As he trains for an upcoming fight against an undetermined opponent, Urbana graduate Matthew Semelsberger of the Ultimate Fighting Championship is the first guest of the new year on The Final Score podcast.
Semelsberger chats with host Greg Swatek on how he got into the wild world of cage fighting. So far, he has a 9-3 record in professional fights, including a 3-1 mark as a UFC welterweight. What goes through his mind and what is he feeling as the octagon door shuts, and it is just him, his opponent and a referee inside an eight-sided cage with a battle for physical survival looming?
He candidly shares details of his interesting life story. How did he wind up working on the back of a garbage truck? Plus, what it is like to legally be able to punch someone in the face? And can his mother watch his fights?
Prior to that, FNP sports writer John Cannon stops by to talk with Greg about the winter sports season in Frederick County.
What follows is an excerpt from their conversation. It has been edited for space:
Swatek: Tell me what it’s like to legally punch someone in the face.
Semelsberger: It’s pretty good, man. I’m not gonna lie. Not that I am like a super violent person, really. But I am a competitive, sporty person. So when I found out about a sport where you could punch people in the face and not get in trouble for it, I was pretty hooked.
Swatek: Well, what does it take to be a UFC fighter? What sort of makeup do you have to have as a person? A lot of people think these guys have a few screws loose, and you have to be crazy. Do you have to be crazy to do something like this?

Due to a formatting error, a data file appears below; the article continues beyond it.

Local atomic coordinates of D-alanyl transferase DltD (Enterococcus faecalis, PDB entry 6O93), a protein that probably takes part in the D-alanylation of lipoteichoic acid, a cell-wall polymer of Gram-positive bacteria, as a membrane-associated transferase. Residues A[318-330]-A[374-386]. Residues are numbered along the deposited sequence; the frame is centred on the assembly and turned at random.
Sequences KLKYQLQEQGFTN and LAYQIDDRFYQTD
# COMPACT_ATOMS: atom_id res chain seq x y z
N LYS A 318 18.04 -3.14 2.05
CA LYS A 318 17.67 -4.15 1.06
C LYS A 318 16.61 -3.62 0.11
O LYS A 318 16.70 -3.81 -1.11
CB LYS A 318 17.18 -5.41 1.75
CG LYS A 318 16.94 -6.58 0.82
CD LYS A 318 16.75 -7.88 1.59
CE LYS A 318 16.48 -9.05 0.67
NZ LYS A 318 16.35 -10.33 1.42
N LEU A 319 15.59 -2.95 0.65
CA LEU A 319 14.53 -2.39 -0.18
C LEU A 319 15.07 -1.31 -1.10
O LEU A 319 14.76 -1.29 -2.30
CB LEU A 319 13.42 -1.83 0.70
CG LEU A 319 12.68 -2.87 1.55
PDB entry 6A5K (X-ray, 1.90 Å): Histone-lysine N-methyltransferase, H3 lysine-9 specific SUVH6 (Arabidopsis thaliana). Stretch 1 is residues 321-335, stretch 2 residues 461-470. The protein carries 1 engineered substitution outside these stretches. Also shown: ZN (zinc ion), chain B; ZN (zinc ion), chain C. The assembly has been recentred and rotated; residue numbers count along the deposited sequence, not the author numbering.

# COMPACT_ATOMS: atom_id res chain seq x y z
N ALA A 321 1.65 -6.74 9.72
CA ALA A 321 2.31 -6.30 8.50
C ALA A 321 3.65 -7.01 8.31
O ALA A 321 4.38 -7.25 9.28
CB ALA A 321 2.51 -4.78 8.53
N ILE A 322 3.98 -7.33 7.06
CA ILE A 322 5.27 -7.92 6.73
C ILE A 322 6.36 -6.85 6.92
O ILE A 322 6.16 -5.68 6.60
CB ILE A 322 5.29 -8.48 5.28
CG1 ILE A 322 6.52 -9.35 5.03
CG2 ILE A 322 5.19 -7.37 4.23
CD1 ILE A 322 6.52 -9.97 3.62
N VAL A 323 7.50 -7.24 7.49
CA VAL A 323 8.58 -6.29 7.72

Semelsberger: I think so, like a little bit, but not too crazy. Because if you’re too crazy, then you’ll get derailed before you even get a chance to fight at a high level, you know, so [you] kind of have to have a balance of it a little bit. And I would say more of, like, the attitude. So if you have a great attitude, and a willingness to learn and be humble, that’s definitely a huge part of it. Because you’re gonna have to learn for years and years and years, and just kind of work at your craft. So you’ve got to be patient. And at the same time, you definitely just kind of have to love the sport. Whether it’s jiu-jitsu or boxing or MMA where everything’s involved, you just have to be kind of passionate about it, man. … The physical part of it is important as well, obviously. You’ve got to be strong. You’ve got to be fast. You’ve got to be athletic, so you can’t not [have those assets]. You’ve got to have the physical to back everything up mentally.
Swatek: Take us all through fight night experience in the UFC when your music hits and it’s a packed arena and you’re making your way toward the octagon. What’s going through your head?